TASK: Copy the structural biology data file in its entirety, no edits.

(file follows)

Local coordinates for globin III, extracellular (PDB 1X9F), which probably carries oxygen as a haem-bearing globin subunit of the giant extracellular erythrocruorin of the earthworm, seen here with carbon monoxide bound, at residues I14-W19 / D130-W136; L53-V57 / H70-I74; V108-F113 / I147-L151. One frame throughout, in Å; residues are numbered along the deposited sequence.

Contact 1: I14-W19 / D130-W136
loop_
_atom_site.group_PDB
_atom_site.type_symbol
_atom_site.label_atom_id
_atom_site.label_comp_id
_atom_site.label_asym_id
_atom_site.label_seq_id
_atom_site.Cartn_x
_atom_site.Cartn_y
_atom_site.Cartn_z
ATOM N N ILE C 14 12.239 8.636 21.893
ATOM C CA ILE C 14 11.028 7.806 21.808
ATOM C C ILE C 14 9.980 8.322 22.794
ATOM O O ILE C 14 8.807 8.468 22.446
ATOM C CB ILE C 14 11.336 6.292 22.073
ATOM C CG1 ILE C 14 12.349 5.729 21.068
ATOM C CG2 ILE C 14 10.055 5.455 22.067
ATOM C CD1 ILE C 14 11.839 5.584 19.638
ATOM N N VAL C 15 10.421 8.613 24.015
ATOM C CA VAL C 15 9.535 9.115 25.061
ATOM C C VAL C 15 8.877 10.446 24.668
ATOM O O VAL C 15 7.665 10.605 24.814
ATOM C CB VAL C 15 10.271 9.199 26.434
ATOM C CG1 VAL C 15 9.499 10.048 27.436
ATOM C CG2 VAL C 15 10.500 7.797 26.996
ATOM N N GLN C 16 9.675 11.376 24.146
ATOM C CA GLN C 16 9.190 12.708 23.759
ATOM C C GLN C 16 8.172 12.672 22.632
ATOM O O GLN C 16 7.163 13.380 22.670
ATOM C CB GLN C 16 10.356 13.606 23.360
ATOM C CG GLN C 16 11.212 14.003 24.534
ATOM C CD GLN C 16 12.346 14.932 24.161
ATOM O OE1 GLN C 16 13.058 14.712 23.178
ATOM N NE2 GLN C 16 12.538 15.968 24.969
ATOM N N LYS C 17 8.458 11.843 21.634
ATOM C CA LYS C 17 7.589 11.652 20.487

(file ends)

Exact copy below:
Local coordinates for globin III, extracellular (PDB 1X9F), which probably carries oxygen as a haem-bearing globin subunit of the giant extracellular erythrocruorin of the earthworm, seen here with carbon monoxide bound, at residues I14-W19 / D130-W136; L53-V57 / H70-I74; V108-F113 / I147-L151. One frame throughout, in Å; residues are numbered along the deposited sequence.

Contact 1: I14-W19 / D130-W136
loop_
_atom_site.group_PDB
_atom_site.type_symbol
_atom_site.label_atom_id
_atom_site.label_comp_id
_atom_site.label_asym_id
_atom_site.label_seq_id
_atom_site.Cartn_x
_atom_site.Cartn_y
_atom_site.Cartn_z
ATOM N N ILE C 14 12.239 8.636 21.893
ATOM C CA ILE C 14 11.028 7.806 21.808
ATOM C C ILE C 14 9.980 8.322 22.794
ATOM O O ILE C 14 8.807 8.468 22.446
ATOM C CB ILE C 14 11.336 6.292 22.073
ATOM C CG1 ILE C 14 12.349 5.729 21.068
ATOM C CG2 ILE C 14 10.055 5.455 22.067
ATOM C CD1 ILE C 14 11.839 5.584 19.638
ATOM N N VAL C 15 10.421 8.613 24.015
ATOM C CA VAL C 15 9.535 9.115 25.061
ATOM C C VAL C 15 8.877 10.446 24.668
ATOM O O VAL C 15 7.665 10.605 24.814
ATOM C CB VAL C 15 10.271 9.199 26.434
ATOM C CG1 VAL C 15 9.499 10.048 27.436
ATOM C CG2 VAL C 15 10.500 7.797 26.996
ATOM N N GLN C 16 9.675 11.376 24.146
ATOM C CA GLN C 16 9.190 12.708 23.759
ATOM C C GLN C 16 8.172 12.672 22.632
ATOM O O GLN C 16 7.163 13.380 22.670
ATOM C CB GLN C 16 10.356 13.606 23.360
ATOM C CG GLN C 16 11.212 14.003 24.534
ATOM C CD GLN C 16 12.346 14.932 24.161
ATOM O OE1 GLN C 16 13.058 14.712 23.178
ATOM N NE2 GLN C 16 12.538 15.968 24.969
ATOM N N LYS C 17 8.458 11.843 21.634
ATOM C CA LYS C 17 7.589 11.652 20.487